reasoning must be done to ensure the thread schedule’s safety–all the
hell of concurrent programming, doubled.
This is the point at which I would say, off-hand, “a particularly cool idea by Zdancewic and Myers is to statically-ensure observational determinism.” But, as thinking over this, I realized: the coolest results for checking hyperproperties I can find are intensional systems (a type system, in this case) to ensure the extensional guarantees necessitated by hyperproperties.
Proofs of Hyperproperties
Unlike proofs of safety and liveness, relatively little work has been done on proofs for hyperproperties. This is no insult to people working in this research direction; finding bugs in one trace at a time is proving hard enough, it seems.
I speculate that this is because each new advance in logics for safety checking corresponded with advances to the intensional representation used to check those properties. Model checking became a huge deal once we realized there were relatively simple automata-theoretic algorithms to do it, but also because of the advent of CEGAR-style methods. By contrast, I think similar advances happen in security coinciding with advances in intensional checking mechanisms for hyperproperties. For example, the aforementioned CertiCrypt and Jif.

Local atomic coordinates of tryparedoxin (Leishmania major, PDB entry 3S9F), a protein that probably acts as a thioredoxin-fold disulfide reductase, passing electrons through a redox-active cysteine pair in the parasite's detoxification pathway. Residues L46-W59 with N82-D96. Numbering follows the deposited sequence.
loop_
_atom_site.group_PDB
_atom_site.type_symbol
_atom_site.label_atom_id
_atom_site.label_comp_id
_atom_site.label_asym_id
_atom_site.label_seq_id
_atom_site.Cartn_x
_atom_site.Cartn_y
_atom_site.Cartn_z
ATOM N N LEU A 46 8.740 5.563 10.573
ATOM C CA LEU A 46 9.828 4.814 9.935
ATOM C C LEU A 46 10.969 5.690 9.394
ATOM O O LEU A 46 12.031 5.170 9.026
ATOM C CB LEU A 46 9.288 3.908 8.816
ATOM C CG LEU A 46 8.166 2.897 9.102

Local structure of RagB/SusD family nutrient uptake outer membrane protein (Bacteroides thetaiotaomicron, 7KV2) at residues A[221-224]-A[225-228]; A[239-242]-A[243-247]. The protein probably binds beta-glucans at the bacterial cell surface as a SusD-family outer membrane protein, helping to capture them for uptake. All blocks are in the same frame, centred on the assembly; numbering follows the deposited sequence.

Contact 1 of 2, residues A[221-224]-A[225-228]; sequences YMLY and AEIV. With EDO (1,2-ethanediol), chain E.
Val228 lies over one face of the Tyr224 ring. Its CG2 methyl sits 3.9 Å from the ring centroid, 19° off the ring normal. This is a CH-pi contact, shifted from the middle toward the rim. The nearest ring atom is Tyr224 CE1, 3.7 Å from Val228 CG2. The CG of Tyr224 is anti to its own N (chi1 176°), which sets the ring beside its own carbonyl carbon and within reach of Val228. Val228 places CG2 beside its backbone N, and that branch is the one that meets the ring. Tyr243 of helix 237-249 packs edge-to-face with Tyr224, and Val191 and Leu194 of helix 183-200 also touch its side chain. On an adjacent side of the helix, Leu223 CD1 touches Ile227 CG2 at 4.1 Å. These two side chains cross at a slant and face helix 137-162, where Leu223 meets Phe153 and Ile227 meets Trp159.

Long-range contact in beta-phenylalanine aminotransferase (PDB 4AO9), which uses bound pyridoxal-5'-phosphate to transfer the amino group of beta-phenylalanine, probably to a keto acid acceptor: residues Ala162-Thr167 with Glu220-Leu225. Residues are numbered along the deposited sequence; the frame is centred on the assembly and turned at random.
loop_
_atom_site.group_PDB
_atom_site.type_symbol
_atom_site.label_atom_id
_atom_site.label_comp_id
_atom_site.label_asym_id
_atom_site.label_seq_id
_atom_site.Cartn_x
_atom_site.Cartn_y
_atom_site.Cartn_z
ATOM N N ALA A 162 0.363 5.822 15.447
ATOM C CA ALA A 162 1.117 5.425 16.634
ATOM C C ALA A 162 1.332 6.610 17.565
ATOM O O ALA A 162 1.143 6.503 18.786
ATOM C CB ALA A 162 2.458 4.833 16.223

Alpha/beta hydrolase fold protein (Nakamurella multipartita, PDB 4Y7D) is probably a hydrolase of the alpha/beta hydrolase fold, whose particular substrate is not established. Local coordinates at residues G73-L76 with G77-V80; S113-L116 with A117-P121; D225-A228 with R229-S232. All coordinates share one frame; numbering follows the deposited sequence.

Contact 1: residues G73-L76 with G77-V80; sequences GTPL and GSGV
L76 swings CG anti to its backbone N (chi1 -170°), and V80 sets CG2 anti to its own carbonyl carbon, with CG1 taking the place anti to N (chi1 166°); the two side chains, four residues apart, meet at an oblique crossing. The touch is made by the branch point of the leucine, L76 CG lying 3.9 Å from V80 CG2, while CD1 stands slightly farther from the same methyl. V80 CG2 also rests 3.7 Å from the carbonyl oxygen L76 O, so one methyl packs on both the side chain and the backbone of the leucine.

A unifying trick to much of this work is to make hyperproperties become just regular properties by having the semantics generate pairs of traces, and then cooking up a version of a hypersafety statement of interest to speak about these pairs. This draws a connection between hyperproperties and the large body of literature on relational program verification. In some of my own work, we tried to use ideas from faceted execution to push the pairs from the trace-level to the value level. In other work I did on model checking for hyperproperties, we just used a product construction—the CEGAR algorithm would need to be updated to refine states appropriately, but we did not attempt that. These efforts are rooted in the intuition that we may exploit the rich body of work from program analyses and the like to immediately reason about these pairs of traces, but there is no free lunch, and making the abstractions work in practice is seriously challenging.